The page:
I don't believe it. Because if they did, they wouldn't be in such a rush to get a 5G smartphone. You see, to get that kind of speed you must have mmWave 5G – and it comes with a lot of caveats.

First, it has a range, at best, of 150 meters. If you're driving, that means, until 5G base stations are everywhere, you're going to be losing your high-speed signal a lot. Practically speaking, for the next few years, if you're on the move, you're not going to be seeing high-speed 5G.

And, even if you are in range of a 5G base station, anything – and I mean anything – can block its high-frequency signal. Window glass, for instance, can stop it dead. So, you could have a 5G transceiver literally on your street corner and not be able to get a good signal.

How bad is this? NTT DoCoMo, Japan's top mobile phone service provider, is working on a new kind of window glass, just so their mmWave 5G will work. I don't know about you, but I don't want to shell out a few grand to replace my windows just to get my phone to work.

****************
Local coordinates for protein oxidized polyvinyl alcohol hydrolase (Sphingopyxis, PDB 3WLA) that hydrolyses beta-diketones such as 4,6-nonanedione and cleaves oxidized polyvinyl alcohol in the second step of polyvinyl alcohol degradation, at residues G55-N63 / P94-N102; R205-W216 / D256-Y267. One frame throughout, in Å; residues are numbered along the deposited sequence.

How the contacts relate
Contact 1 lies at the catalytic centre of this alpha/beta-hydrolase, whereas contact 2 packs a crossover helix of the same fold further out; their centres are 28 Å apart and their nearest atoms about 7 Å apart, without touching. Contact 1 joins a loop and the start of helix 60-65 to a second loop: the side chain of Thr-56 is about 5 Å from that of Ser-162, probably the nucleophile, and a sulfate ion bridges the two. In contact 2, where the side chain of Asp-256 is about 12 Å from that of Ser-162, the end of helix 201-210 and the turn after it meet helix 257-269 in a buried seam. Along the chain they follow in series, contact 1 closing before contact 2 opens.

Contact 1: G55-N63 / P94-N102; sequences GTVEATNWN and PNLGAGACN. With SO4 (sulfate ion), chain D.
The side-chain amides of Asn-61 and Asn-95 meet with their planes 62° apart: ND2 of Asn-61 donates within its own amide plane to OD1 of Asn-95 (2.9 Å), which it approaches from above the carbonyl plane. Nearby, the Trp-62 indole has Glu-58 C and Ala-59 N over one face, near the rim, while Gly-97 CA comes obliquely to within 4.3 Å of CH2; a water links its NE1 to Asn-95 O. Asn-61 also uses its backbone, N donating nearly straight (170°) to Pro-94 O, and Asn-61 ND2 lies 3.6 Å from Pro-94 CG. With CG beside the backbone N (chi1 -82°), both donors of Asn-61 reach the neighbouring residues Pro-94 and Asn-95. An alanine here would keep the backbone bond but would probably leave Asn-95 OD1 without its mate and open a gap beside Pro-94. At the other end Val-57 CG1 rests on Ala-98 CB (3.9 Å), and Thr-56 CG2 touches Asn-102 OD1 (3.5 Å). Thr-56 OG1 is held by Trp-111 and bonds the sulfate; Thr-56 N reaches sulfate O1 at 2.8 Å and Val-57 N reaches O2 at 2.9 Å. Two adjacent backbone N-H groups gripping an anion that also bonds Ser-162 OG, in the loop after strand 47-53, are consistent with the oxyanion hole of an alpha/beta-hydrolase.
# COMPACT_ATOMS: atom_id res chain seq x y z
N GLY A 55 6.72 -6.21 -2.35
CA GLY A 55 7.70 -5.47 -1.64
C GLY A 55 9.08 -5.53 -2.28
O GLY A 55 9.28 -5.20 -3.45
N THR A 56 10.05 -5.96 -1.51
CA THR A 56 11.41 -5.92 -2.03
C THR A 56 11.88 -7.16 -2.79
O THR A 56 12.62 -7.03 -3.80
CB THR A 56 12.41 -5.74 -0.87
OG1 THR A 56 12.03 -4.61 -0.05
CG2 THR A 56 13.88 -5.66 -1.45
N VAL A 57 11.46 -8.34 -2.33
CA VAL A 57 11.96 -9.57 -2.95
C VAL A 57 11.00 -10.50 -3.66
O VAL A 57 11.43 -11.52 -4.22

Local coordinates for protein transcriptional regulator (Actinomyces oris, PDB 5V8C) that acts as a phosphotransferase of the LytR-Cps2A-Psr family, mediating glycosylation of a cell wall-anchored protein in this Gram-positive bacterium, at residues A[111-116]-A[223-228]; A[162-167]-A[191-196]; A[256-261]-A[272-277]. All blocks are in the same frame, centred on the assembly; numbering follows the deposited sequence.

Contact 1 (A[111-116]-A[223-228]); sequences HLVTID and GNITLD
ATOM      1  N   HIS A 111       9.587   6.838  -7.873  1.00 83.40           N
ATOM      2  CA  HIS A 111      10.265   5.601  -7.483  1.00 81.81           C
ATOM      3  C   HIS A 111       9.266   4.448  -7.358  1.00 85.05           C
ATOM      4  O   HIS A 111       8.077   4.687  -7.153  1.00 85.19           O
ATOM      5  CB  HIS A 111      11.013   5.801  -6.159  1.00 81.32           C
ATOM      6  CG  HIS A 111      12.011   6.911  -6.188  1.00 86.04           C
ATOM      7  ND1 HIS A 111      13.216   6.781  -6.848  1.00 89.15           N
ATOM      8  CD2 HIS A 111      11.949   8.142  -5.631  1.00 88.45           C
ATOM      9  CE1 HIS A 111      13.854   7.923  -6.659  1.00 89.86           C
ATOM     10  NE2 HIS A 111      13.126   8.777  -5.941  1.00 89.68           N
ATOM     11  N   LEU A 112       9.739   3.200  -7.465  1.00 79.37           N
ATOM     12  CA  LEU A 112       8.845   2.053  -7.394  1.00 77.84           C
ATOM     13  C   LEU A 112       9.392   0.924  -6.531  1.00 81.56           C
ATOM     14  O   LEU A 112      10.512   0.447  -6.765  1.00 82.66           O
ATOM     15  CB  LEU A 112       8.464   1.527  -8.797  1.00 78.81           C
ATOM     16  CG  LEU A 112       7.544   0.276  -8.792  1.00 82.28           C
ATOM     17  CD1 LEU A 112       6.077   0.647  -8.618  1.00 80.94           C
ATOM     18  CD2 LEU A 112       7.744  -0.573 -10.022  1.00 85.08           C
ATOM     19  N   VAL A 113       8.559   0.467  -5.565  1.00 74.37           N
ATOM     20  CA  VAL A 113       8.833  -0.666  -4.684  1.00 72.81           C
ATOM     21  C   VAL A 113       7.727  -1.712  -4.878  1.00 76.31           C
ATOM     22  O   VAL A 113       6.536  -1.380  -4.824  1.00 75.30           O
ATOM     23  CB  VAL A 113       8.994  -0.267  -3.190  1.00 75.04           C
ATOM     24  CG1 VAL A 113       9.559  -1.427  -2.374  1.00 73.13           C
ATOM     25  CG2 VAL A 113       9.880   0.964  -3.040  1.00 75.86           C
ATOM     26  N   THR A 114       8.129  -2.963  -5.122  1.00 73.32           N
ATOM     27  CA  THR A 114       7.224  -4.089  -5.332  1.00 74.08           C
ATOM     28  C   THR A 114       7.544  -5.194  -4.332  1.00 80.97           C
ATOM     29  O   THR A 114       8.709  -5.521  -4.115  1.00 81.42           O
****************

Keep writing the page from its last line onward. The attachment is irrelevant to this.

Let's say, though, that you've got a 5G phone and you're sure you can get 5G service – what kind of performance can you really expect? According to Washington Post tech columnist Geoffrey A. Fowler, you can expect to see a "diddly squat" 5G performance. That sounds about right.

And, technically speaking what are diddly squat speeds? Try "AT&T with 32Mbps with the 5G phone and 34Mbps on the 4G one. On T-Mobile, I got 15Mbps on the 5G phone and 13Mbps on the 4G one." He wasn't able to check Verizon. That's not a typo, by the way. His 4G phone was faster than his 5G phone.

It wasn't just him, since he lives in that technology backwater known as the San Francisco bay area. He checked with several national firms tracking 5G performance. They found that all three major US telecom networks' 5G isn't that much faster than 4G.